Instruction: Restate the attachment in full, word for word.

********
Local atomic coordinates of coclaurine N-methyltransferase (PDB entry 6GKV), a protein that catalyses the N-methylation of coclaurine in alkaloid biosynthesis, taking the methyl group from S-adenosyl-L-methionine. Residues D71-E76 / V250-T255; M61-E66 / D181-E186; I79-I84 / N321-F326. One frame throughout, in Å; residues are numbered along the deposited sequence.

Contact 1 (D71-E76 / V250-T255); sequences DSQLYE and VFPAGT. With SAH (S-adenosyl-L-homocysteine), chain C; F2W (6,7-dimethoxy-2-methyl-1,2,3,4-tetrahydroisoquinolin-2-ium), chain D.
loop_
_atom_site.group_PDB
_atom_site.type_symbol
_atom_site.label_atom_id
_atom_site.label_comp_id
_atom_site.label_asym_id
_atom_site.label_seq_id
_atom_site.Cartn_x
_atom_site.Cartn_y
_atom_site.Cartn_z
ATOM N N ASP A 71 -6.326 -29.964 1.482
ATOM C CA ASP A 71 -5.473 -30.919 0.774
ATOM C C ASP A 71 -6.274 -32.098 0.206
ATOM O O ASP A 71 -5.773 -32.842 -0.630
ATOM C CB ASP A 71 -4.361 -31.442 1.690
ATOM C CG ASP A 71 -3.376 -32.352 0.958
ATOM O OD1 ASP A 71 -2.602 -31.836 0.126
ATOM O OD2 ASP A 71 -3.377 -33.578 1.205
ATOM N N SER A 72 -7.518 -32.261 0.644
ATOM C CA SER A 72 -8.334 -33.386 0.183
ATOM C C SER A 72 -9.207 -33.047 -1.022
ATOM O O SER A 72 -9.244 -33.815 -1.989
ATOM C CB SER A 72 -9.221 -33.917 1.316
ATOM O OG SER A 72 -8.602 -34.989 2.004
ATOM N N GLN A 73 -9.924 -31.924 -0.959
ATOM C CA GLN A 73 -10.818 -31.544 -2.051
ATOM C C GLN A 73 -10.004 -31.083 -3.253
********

Local atomic coordinates of coclaurine N-methyltransferase (PDB entry 6GKV), a protein that catalyses the N-methylation of coclaurine in alkaloid biosynthesis, taking the methyl group from S-adenosyl-L-methionine. Residues D71-E76 / V250-T255; M61-E66 / D181-E186; I79-I84 / N321-F326. One frame throughout, in Å; residues are numbered along the deposited sequence.

Contact 1 (D71-E76 / V250-T255); sequences DSQLYE and VFPAGT. With SAH (S-adenosyl-L-homocysteine), chain C; F2W (6,7-dimethoxy-2-methyl-1,2,3,4-tetrahydroisoquinolin-2-ium), chain D.
loop_
_atom_site.group_PDB
_atom_site.type_symbol
_atom_site.label_atom_id
_atom_site.label_comp_id
_atom_site.label_asym_id
_atom_site.label_seq_id
_atom_site.Cartn_x
_atom_site.Cartn_y
_atom_site.Cartn_z
ATOM N N ASP A 71 -6.326 -29.964 1.482
ATOM C CA ASP A 71 -5.473 -30.919 0.774
ATOM C C ASP A 71 -6.274 -32.098 0.206
ATOM O O ASP A 71 -5.773 -32.842 -0.630
ATOM C CB ASP A 71 -4.361 -31.442 1.690
ATOM C CG ASP A 71 -3.376 -32.352 0.958
ATOM O OD1 ASP A 71 -2.602 -31.836 0.126
ATOM O OD2 ASP A 71 -3.377 -33.578 1.205
ATOM N N SER A 72 -7.518 -32.261 0.644
ATOM C CA SER A 72 -8.334 -33.386 0.183
ATOM C C SER A 72 -9.207 -33.047 -1.022
ATOM O O SER A 72 -9.244 -33.815 -1.989
ATOM C CB SER A 72 -9.221 -33.917 1.316
ATOM O OG SER A 72 -8.602 -34.989 2.004
ATOM N N GLN A 73 -9.924 -31.924 -0.959
ATOM C CA GLN A 73 -10.818 -31.544 -2.051
ATOM C C GLN A 73 -10.004 -31.083 -3.253